The Company of Ordinance
The Company of Ordinance was formed in 1989 by Keith Piggott and Colin Armstrong. The aim of the Company is to provide a Re-Enactment and Living History group consisting of archers, crossbowmen, hand gunners, gunners craftsmen and camp followers to demonstrate the domestic and military camp life and crafts of the 15th century.
This is achieved through the medium of reconstructing soldiers camps, providing narrated displays of weapons skills, the demonstration of related crafts and participating in period battles. Educational (and entertaining) lectures and displays of a historical nature for schools to complement the national curriculum are also possible.
Clothing & Weapons
The Company dress in authentic period costume made from the materials available in the 15th century (or as near as is possible) and portray a group of Burgundian Mercenary Gunners, Soldiers and followers from the Town of Auxerre. All the equipment used, weapons and armor are as close to being authentic as is possible with the limited amount of research material available. The Duke of Burgundy Charles Valois had a large standing army and made good use of artillery, employing large numbers of specialist gunners.
Burgundy was therefore at this time rich with skilled gunners and a lot of mercenaries made good, if short lives in the armies of Burgundy. For the 2002 season we are pleased to welcome the Irish group An Dal Cuinn into the company.
An Dal Cuinn
An Dal Cuinn are an excellent group specializing in the culture and history of the Irish peoples. Working with us they will be portraying 15th century Galloglass mercenaries with authentic equipment and their usual Celtic flair. This addition greatly expands the companies abilities and adds an exciting new dimension to our displays.
The Company specializes in the time period of the “Wars of the Roses” with many “characters” to bring displays to life. Pictured below is Colin Armstrong the Maître des Cannons. The tabard conceals a harness of armor comprised of: back plate, breast plate, placard, lames and tassets. A rising bevour, and a jawbone sallet in the Italian style complete the armor.
Please note that the tabard, arming doublet and hose are grubby looking, this is deliberate as nothing looks more out of place than a re-enactor in bright clean clothes. There was little facility to clean clothes in the 15th century and no detergents. Most peasants had only one set of clothes, artisans and craftsmen if they were doing well might have two sets. Multiple sets of clothes were the prerogative of the rich.
All members of the Company are encouraged to wash their costume in water only so as to maintain the authentic look (but hopefully not the smell).
This website was alive and running from mid 2001 to early 2011. History fascinates me as well as most of the people around the world. Which is why I did my research and have found some of the above information from the past that was posted on wayback machine… as well as a few posts below. Have a look.
The day began as usual except that I was beaming with the joy of having a day off. I stood in my pajama bottoms and t-shirt and leaned against the counter with a cup of steaming coffee. The day stretched before me and I was excited to tackle a few projects around the house.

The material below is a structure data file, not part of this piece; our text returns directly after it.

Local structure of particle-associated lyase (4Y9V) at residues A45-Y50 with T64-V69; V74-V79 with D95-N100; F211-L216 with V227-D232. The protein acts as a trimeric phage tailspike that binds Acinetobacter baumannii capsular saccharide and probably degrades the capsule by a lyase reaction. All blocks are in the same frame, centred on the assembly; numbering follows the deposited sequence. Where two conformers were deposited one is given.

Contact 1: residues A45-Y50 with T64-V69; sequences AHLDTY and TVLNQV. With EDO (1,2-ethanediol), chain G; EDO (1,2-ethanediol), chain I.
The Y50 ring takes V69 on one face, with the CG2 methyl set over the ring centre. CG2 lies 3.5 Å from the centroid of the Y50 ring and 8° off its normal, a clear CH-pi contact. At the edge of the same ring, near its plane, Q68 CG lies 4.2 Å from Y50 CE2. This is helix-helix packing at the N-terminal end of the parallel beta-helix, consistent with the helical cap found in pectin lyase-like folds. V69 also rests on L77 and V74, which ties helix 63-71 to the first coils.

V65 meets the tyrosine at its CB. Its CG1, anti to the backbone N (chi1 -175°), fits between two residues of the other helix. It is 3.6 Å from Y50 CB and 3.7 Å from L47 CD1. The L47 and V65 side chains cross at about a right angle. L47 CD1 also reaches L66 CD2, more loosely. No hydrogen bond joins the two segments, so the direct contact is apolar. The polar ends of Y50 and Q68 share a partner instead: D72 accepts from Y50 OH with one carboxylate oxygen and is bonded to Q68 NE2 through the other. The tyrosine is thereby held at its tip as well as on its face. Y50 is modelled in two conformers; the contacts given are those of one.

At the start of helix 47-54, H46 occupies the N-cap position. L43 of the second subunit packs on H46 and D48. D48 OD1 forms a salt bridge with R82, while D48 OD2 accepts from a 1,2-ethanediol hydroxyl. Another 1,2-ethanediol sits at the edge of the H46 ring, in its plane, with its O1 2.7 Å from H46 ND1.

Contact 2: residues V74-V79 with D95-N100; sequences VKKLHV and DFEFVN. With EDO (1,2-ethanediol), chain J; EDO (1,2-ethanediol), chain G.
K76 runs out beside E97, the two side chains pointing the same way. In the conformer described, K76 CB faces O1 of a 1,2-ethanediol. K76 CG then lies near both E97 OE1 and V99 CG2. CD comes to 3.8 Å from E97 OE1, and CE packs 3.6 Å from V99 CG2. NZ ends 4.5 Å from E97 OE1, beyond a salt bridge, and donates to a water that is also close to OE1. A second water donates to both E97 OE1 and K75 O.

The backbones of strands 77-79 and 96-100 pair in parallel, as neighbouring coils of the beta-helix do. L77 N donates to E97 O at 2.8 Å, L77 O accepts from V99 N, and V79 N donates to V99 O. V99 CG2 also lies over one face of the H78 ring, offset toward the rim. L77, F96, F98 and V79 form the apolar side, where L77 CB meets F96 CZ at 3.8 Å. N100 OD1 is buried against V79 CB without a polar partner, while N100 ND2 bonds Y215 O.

After finishing my coffee and throwing on old clothes, I made my way up the stairs to the attic. I had been meaning to sort out some old boxes from my parents for well over a year and today was the day. I sat down and opened the first box. It was filled with clothes from the 1920’s. I smiled, remembering my grandmother wearing one of the dresses in a photograph. The next box contained old tools and kitchen utensils that my parents couldn’t throw or give away.
The last box was filled with books and as I dug down, I found a book that appeared to have been damaged. As a big fan of ‘who-done-it’ books, I speculated that it could have been hollowed out to hide jewels or money. When I opened the book, I found that it had indeed been hollowed out but it contained a diary.
As I carefully turned the pages, I found the writings of a man who turned out to be my great, great, great grandfather who was writing from within soldier camps in the 15th century. I began to read and found myself drawn back to the times of battles and extreme danger.
As I read through each page, I imagined this man sitting at night in a lonely camp with his lance, sword, or other hand weaponry nearby to protect himself in case of sudden attack by night. I also read of the dire conditions when he found himself participating in siege warfare. During those bleak days, he wrote of the medieval practices they used to reach their goals.
He wrote of one camp where they were stationed outside of defensive stone walls that were difficult to breach. Their attempts with battering rams left only small damage and yet several men had been severely injured by the jarring and heavy work. As one ram snapped, it drove the splintered wood into the abdomen of the man behind my grandfather. He watched as the man screamed and blood poured from his mouth.
The soldier could not even fall to the ground to die because of the immense battering ram that claimed his body and so he became limp, hanging from the broken battering ram. The company suffered from fever and a little bit of weight loss because of the lack of food before they managed to use mining techniques to destabilize the foundation of the wall and enter the city.
As I read on, I realized how difficult this man’s life was. During his visit to his village, he found his wife dying from what sounded like the advanced symptoms of inflammatory breast cancer. Without doctors or modern drugs, he had no recourse except to sit by her bed and watch her die in agony before returning to his duties as a soldier.